If states will not perform a role that has been fundamental for a century — protecting workers from abuse — the federal government will have to increase its efforts to do so. After the Times investigation was published, the Biden administration announced a series of new efforts to crack down on illegal child labor, many of which hold promise as possible deterrents.
The Labor Department said it would intensify its investigations of business violations, not just by direct employers of children but also by the larger companies that contract with those employers, or that use children in their supply chain. In many cases, big companies use contractors or staffing agencies to hire children and then claim they had nothing to do with the abuses. Some of those agencies shut down and reopen under new names when they are fined, said Meredith Stewart, a senior supervising attorney at the Southern Poverty Law Center. The companies that hire them should be held accountable. The department also has the authority to seize any products that are made using illegal child labor, even through the use of contractors. Seema Nanda, the department’s chief legal officer, said in an interview that it would use that authority aggressively, as well as every other litigation tool available.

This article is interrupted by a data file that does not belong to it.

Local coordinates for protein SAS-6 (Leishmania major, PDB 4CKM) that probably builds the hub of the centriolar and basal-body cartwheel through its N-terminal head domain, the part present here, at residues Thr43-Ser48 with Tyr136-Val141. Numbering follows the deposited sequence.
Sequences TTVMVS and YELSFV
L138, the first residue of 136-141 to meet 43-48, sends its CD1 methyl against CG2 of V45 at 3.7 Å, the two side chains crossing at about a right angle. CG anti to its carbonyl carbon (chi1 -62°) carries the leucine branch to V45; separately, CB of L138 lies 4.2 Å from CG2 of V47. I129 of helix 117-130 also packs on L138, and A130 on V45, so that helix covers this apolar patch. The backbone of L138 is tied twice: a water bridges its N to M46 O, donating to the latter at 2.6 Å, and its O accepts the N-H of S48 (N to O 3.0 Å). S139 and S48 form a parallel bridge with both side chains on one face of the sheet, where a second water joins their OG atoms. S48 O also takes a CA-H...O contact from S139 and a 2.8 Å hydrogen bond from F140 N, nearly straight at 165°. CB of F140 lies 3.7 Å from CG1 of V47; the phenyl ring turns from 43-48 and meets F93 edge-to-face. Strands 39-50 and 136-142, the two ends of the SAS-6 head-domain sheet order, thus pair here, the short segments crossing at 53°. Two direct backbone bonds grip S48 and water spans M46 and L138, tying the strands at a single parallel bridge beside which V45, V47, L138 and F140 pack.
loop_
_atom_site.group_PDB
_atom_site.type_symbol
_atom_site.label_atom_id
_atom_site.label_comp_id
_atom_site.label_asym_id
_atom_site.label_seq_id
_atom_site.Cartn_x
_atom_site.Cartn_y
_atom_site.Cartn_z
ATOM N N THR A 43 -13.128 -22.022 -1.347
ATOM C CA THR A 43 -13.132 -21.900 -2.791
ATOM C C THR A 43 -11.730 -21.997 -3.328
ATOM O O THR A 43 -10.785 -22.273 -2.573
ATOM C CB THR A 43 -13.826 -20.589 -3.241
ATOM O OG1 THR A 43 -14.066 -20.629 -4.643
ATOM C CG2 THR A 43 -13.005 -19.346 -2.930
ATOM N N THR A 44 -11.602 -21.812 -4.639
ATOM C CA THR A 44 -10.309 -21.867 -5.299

The administration also said it would do more to coordinate the protection of children, particularly those who migrate across the border unaccompanied by a parent and then receive little supervision once they leave immigration shelters. In some cases, The Times reported, H.H.S. has lost touch with designated sponsors and the children themselves, leaving them vulnerable to sex trafficking or other criminal exploitation.
The administration lacks all the tools to do the job right. Because its budget has been held flat by Congress, the Wage and Hour Division lost 12 percent of its staff between 2010 and 2019, and Ms. Nanda’s office lost more than 100 lawyers, so the Labor Department doesn’t have enough investigators to effectively pursue illegal child labor practices. In addition, under current law, the maximum fine for a labor violation by a company is $15,138 per child — often little more than the cost of doing business for big companies.
Comprehensive immigration reform would be the best insurance that migrant children have the protections they need. If families can stay together, minors will be less vulnerable to abuse and better able to seek legal protection.
The administration has asked Congress for more enforcement money in its current budget, and for higher penalties. Neither request is likely to be granted, and immigration reform seems far in the distance. Protections against “oppressive child labor,” however, have been part of American law since the Fair Labor Standards Act was passed in 1938; dismantling those safeguards now puts young lives at risk.